Last year Simon Chapman was complaining that important data was missing from the Budget Papers:
When Treasurer Wayne Swan delivered this year’s federal budget in May, my colleagues and I sifted through the online budget papers for the data on tobacco tax receipts and projections. But this year, for the first time, the information was missing.
In the table on revenue, the data on excise receipts from tobacco is buried in a line labelled “other excisable products” and customs duties on tobacco imports under “excise-like goods”. A footnote explains that “tobacco estimates are not separately reported due to taxpayer confidentiality”.
Chapman explains the importance of this data:
Tobacco customs and excise data are absolutely critical to the evaluation of Australia’s plain pack law and its total program of making smoking history.
Despite the fact that the last Swan budget neglected to include tobacco excise data the subsequent PEFO, MYEFO and 2014-15 Budget Papers did include that data. How lucky is that? I was able to collect budgeted expectations of tobacco excise as well as actual tobacco excise collected going all the way back to 2007. So what happens is this; the government each indicates how much excise it expected to raise and also reports with a two year lag how much excise was raised. The lack of information in the last Swan budget means that there is a no actual data for 2011-12.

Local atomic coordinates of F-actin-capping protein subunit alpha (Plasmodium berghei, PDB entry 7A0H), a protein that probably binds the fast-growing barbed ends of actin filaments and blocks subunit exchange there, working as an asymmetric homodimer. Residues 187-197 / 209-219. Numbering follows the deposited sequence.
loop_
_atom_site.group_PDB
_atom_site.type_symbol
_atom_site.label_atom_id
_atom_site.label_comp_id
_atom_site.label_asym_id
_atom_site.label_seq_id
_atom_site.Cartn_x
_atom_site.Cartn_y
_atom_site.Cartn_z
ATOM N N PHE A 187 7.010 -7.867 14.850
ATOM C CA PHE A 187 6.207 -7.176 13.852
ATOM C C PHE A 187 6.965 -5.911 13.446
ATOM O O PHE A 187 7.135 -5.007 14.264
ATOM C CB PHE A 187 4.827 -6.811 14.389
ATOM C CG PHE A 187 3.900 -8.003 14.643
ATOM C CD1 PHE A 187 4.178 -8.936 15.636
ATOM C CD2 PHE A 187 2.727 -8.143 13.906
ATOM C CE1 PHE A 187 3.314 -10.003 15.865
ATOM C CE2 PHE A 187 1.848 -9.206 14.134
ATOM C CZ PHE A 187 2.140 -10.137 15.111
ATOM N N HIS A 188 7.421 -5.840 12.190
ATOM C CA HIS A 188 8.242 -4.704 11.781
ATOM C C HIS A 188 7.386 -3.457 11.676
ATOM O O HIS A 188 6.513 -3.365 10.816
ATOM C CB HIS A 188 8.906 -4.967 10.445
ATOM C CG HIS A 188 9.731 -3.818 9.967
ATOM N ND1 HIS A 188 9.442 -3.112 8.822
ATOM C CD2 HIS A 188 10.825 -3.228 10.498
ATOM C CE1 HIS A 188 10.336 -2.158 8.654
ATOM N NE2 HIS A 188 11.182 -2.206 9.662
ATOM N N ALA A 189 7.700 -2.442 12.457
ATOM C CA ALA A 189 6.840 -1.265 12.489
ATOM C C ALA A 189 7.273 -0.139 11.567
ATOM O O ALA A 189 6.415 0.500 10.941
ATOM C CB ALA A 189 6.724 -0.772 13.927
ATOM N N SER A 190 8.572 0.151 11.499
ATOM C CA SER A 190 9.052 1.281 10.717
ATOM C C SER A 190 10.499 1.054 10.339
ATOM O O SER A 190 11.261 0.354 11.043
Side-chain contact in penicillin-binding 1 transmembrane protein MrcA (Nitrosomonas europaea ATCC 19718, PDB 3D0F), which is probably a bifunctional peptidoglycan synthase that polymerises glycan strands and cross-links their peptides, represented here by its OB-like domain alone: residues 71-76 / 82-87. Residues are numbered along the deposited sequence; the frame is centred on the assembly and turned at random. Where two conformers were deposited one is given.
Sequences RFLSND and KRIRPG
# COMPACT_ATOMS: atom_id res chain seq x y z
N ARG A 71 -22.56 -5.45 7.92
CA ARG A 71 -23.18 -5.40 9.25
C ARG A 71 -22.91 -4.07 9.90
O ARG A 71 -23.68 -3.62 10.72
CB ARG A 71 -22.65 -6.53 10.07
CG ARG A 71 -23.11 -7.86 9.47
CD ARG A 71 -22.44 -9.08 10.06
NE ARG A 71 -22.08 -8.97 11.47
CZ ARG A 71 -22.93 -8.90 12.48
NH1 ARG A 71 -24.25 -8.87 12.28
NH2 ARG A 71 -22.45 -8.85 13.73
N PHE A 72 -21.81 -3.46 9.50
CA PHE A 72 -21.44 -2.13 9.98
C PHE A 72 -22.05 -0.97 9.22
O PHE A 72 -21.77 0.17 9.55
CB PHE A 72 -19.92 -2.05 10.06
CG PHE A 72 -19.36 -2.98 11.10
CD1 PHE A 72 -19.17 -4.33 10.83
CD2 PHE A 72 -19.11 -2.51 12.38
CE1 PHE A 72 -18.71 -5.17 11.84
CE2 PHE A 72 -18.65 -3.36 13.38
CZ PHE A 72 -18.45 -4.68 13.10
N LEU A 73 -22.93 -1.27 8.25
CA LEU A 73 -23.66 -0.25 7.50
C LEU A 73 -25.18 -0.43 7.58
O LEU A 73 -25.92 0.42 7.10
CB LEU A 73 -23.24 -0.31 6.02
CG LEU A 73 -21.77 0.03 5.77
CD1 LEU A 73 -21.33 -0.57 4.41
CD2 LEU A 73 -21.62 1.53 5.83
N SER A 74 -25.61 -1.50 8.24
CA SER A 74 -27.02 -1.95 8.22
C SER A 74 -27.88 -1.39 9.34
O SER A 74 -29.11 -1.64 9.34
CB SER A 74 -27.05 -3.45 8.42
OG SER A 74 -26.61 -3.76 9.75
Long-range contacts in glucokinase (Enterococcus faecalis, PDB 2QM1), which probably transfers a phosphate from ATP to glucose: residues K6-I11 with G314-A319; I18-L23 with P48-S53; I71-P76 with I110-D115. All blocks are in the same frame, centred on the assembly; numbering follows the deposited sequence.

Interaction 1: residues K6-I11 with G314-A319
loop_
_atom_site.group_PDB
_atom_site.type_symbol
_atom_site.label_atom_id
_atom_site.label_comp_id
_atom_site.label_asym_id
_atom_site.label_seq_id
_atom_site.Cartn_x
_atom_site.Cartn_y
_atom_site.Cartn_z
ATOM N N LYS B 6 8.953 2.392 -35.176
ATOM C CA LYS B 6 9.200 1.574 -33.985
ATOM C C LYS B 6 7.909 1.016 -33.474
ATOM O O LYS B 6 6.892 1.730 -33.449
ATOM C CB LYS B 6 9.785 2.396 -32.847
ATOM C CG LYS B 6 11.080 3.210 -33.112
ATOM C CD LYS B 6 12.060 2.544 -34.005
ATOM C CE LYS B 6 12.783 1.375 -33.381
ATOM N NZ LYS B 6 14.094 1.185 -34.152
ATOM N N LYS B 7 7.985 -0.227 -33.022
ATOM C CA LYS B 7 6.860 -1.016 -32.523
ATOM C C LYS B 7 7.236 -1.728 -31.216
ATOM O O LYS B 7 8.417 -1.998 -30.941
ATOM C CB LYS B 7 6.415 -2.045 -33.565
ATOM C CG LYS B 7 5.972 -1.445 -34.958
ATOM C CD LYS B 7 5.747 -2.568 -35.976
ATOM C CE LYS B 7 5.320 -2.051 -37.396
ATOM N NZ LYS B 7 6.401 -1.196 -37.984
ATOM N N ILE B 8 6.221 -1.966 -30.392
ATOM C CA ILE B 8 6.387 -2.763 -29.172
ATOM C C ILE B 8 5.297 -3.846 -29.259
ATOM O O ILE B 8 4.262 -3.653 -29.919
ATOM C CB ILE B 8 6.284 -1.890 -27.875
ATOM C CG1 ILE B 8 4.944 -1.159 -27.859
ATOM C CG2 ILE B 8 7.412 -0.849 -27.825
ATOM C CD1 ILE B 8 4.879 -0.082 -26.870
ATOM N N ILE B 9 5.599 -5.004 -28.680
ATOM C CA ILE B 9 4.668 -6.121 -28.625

That data are sourced from the budget papers and MYEFO. A slight complication is that we’ve seen some dislocation in the industry from discontinuing local production of tobacco, to discontinuing local production of cigarettes from imported tobacco. So the composition of tobacco supply has changed over time – that is likely to impact the overall dollar amounts.
Okay – but look at the overall dollar amounts.
First – actual excise collection exceeds budgeted collection in each year that we have data. Then there is a massive spike in budgeted excise revenue after plain packaging is introduced. Clearly Treasury (and by implication the government) does not expect to see a significant decline in tobacco consumption.
Before I leave this topic it is worthwhile indicating that the Australian government reaps much more in tobacco excise than smokers “cost” the economy and/or society. Here is Eric Crampton and Chris Snowdon on the topic.
Most of the costs associated with tobacco consumption – for example early death – are private costs.